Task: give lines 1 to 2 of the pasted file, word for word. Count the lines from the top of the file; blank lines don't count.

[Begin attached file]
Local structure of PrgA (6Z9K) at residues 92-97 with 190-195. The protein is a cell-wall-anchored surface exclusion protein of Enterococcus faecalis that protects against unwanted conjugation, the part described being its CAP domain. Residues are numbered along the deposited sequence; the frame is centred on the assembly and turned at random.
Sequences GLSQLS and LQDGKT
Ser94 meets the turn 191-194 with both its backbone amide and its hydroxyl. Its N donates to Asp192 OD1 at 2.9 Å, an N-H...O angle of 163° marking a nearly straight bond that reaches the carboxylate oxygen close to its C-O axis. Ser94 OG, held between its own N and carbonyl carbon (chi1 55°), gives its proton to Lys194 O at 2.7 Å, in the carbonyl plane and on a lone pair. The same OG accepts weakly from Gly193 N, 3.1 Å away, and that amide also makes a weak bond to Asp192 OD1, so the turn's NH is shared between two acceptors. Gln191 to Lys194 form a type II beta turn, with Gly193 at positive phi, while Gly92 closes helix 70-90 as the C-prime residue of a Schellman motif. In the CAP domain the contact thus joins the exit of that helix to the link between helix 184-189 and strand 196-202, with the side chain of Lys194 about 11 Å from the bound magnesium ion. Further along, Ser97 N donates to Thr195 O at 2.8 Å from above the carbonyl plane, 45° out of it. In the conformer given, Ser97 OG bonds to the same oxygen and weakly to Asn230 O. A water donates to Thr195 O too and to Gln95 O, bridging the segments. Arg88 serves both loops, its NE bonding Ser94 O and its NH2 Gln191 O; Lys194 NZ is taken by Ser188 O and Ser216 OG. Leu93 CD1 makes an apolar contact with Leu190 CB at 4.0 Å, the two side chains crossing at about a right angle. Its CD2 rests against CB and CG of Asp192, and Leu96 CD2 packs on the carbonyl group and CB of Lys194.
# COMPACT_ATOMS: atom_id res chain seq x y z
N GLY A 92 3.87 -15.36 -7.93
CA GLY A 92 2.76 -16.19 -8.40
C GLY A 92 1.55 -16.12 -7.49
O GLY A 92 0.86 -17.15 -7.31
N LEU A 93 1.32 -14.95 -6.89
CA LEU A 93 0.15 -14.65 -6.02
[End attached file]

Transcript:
Local structure of PrgA (6Z9K) at residues 92-97 with 190-195. The protein is a cell-wall-anchored surface exclusion protein of Enterococcus faecalis that protects against unwanted conjugation, the part described being its CAP domain. Residues are numbered along the deposited sequence; the frame is centred on the assembly and turned at random.
Sequences GLSQLS and LQDGKT